Though the driver's style of navigation was not exactly the welcome I'd foreseen (texting while flying through turns, crossing into oncoming traffic to go around slower vehicles, obeying red lights as he wished) the drive was gorgeous. Since the highway was closed after a few miles, the back roads gave me an up close view of the town.

After about 20 minutes of zipping through the streets connecting Alajuela with San Jose, I arrived at my home for the next few days, Casa del Parque Hostel, next to the Parque Nacional. Was I nervous about staying in a hostel with strange foreigners with differing hygienic practices? Absolutely. But I wasn't about to let my anxiety affect my experiences. More on the varying hygienic situations later.

The Casa del Parque Hostel is the top-rated hostel on HostelWorld.com. There are dozens to chose from, but my time here has been more than awesome. To be surrounded by generally friendly, open-minded people who are more than willing to share their experiences and knowledge is incredibly rewarding already. Upon arriving, I dropped my bags and collapsed into a waiting bed. To even consider the world of hostel living one must suspend any affinities for grandeur, luxury, and excess. It's basic living for an affordable rate. Only the necessities. And, if you're lucky, your privileged American ass may learn something important about yourself and/or the world. It's a win-win situation.

I've been here three days so far. What was supposed to be a day and a half in San Jose has turned into me staying here until Tuesday. Then, I depart for Panama via the Tica Bus. How long is the trip, you ask? 16 hours. Landing in Costa Rica as opposed to Panama City saved me almost $200 in airfare. Is the inevitable discomfort that is to come worth it? Absolutely. Being on the strongest budget ever, I've already accepted that I wont be traveling in style, hopscotching between cities on private jets and the like. And that is okay. This is a journey chock full of new experiences. Every single thing I do I will be doing for the first time. Meeting family for the first time. Being devoured by Costa Rican mosquitoes for the first time. Lusting after burly Costa Rican taxi drivers for the first time. Why not soak it all the fuck up and make the most of each moment?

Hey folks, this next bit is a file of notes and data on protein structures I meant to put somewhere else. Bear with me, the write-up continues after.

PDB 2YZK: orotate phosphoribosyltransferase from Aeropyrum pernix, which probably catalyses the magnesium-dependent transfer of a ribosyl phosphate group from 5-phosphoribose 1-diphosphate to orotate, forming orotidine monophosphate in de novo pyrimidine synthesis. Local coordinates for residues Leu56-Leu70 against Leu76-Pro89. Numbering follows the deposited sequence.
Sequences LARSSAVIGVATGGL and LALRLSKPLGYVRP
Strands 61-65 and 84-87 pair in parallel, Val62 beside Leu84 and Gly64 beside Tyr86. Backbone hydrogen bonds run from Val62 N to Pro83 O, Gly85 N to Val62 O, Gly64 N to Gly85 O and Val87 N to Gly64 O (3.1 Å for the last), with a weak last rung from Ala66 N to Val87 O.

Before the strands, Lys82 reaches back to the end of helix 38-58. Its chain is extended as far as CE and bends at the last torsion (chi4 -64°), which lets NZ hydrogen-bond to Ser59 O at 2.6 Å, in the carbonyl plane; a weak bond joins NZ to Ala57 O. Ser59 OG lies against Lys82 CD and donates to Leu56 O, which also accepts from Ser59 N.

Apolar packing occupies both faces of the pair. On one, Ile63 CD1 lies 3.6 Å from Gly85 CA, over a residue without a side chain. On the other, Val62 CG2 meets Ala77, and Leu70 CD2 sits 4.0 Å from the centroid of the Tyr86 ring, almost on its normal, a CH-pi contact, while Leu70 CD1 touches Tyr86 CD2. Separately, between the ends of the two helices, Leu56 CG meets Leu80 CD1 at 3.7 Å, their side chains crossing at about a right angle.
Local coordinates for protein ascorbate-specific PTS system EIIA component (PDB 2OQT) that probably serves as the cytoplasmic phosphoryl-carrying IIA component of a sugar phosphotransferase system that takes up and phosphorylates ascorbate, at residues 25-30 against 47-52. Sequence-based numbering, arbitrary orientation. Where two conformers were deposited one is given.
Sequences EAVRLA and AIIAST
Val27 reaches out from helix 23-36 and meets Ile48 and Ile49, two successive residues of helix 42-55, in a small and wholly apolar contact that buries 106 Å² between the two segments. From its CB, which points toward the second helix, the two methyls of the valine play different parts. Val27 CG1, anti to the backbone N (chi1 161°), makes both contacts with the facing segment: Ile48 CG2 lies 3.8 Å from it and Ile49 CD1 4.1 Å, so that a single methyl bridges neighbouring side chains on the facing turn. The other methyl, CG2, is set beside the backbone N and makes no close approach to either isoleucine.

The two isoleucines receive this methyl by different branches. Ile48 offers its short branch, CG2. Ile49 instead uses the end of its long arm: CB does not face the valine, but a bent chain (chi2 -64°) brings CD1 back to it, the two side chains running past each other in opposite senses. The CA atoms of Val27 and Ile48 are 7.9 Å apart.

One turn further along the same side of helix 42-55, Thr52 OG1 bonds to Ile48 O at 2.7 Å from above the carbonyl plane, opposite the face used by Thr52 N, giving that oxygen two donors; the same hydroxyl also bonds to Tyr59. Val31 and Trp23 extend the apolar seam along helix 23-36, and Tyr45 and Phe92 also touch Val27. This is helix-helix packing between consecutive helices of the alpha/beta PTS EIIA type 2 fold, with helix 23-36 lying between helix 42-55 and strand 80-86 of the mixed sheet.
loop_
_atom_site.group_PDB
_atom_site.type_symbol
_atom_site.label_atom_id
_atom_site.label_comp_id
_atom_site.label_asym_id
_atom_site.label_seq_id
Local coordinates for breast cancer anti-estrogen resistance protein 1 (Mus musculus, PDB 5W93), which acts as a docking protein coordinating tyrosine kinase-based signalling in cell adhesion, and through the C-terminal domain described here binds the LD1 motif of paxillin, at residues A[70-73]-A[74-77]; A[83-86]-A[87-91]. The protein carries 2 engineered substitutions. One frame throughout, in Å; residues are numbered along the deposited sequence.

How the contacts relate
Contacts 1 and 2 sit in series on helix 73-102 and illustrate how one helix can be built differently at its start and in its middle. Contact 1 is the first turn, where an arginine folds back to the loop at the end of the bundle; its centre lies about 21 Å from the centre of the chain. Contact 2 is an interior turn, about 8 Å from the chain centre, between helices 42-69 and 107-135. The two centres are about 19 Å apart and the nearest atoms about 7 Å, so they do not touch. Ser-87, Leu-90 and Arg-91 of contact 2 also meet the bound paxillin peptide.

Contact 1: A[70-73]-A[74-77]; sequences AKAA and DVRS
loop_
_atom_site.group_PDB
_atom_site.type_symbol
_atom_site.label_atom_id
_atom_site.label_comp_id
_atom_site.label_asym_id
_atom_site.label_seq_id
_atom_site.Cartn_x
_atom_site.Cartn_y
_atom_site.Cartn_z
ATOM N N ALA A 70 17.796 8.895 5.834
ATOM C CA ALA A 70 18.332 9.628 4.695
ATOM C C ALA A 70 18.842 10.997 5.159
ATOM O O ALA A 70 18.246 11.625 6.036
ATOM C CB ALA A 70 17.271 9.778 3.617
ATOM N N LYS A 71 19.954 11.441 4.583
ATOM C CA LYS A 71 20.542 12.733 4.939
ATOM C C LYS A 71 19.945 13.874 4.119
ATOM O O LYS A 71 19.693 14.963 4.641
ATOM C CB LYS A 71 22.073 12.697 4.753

Many of you have sent encouraging emails and inspiring Facebook messages drenched with exclamation marks asking how I am feeling. Being away from Los Angeles for only three days, I could already talk for hours on end about my experiences and realizations thus far. In time, each of you will get an earful. Without pouring out every detail, I'll just say that this is easily the best thing I've ever done for myself...well...aside from not dying from Lupus. That would be number one. This: number two, hands down.

Thank you to everyone who has said, "I'm happy for you" as opposed to "OH MY GOD I'M GOING TO MISS YOU DON'T GO I NEED YOU HERE WITH ME I WILL FEEL HORRIBLE AND MIGHT DIE IF YOU GO, HEAR MY CRY PLEASE."

Thank you for knowing that this isn't about you.

Stay tuned as I attempt to put my perpetual awe into words.